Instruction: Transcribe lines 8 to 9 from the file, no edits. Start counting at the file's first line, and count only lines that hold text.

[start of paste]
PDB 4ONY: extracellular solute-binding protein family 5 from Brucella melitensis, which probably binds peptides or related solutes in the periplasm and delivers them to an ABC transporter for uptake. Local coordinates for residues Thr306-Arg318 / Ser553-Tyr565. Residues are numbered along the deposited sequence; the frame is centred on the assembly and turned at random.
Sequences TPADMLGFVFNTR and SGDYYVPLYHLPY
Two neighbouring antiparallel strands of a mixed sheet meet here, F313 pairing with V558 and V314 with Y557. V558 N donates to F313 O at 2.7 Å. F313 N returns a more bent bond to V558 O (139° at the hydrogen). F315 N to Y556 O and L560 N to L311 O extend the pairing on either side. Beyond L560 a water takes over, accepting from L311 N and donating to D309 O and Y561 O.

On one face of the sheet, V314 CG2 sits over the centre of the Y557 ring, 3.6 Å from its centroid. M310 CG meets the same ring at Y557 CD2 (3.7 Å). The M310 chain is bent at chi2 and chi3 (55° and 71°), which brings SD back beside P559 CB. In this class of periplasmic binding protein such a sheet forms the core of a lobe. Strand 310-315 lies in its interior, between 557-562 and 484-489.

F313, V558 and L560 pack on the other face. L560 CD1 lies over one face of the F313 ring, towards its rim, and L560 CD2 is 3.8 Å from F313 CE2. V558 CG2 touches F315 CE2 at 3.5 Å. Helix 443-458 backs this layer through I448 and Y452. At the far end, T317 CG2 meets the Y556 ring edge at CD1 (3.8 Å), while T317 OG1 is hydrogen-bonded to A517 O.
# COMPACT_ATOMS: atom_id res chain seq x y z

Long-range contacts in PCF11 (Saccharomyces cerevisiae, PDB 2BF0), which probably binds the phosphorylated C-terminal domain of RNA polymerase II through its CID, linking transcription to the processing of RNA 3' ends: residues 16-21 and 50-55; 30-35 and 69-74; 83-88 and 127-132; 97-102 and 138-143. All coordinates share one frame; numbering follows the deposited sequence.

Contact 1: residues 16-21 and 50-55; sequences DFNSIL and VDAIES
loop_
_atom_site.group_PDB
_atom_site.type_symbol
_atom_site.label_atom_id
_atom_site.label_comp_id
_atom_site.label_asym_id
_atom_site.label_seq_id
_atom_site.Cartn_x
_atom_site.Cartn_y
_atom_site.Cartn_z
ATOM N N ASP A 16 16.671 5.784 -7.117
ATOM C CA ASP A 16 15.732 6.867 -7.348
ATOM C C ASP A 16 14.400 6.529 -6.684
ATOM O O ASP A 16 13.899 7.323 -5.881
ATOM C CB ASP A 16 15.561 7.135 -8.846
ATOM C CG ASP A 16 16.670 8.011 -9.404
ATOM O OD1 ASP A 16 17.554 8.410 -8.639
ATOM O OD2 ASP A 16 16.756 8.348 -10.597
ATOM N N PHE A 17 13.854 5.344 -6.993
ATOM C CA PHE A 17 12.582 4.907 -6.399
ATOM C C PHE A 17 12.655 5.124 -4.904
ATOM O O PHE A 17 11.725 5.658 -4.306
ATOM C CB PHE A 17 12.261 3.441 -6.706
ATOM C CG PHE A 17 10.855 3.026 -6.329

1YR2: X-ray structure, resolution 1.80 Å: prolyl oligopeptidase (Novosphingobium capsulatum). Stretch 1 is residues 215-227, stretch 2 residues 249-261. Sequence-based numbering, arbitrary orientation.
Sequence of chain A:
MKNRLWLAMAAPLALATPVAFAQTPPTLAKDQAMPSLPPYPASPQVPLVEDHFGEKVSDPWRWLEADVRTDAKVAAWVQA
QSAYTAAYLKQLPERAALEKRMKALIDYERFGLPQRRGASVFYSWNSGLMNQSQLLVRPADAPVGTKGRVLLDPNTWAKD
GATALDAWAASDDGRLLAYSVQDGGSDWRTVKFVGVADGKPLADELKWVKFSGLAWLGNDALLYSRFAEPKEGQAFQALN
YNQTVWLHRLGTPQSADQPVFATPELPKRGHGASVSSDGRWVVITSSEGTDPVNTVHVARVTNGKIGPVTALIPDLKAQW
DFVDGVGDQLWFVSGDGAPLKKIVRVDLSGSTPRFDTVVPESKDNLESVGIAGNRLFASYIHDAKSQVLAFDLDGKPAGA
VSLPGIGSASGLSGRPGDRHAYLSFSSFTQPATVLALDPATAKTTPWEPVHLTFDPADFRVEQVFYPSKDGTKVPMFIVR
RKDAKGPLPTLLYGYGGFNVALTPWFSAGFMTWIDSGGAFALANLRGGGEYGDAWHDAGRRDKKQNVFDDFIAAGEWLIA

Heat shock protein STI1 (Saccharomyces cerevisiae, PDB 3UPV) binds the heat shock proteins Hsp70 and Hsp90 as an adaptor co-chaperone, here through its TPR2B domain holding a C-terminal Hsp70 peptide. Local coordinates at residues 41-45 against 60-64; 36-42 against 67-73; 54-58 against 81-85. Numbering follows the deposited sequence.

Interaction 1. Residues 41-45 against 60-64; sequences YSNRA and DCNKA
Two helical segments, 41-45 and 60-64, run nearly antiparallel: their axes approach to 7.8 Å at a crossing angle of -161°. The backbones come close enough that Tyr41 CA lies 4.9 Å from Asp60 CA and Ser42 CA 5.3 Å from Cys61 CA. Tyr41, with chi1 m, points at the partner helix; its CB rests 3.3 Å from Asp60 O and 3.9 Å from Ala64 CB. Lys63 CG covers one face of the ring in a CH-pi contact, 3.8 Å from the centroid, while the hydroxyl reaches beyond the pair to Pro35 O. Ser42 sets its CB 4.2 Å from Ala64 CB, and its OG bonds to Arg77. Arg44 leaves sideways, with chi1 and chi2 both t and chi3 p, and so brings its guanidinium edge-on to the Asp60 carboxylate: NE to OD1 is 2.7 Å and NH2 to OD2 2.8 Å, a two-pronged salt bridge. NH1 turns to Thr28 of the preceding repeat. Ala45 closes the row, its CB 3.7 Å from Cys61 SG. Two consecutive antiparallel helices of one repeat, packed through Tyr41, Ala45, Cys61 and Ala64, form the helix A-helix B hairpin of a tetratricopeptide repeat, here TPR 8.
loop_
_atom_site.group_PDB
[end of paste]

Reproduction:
Contact 1: residues 16-21 and 50-55; sequences DFNSIL and VDAIES
loop_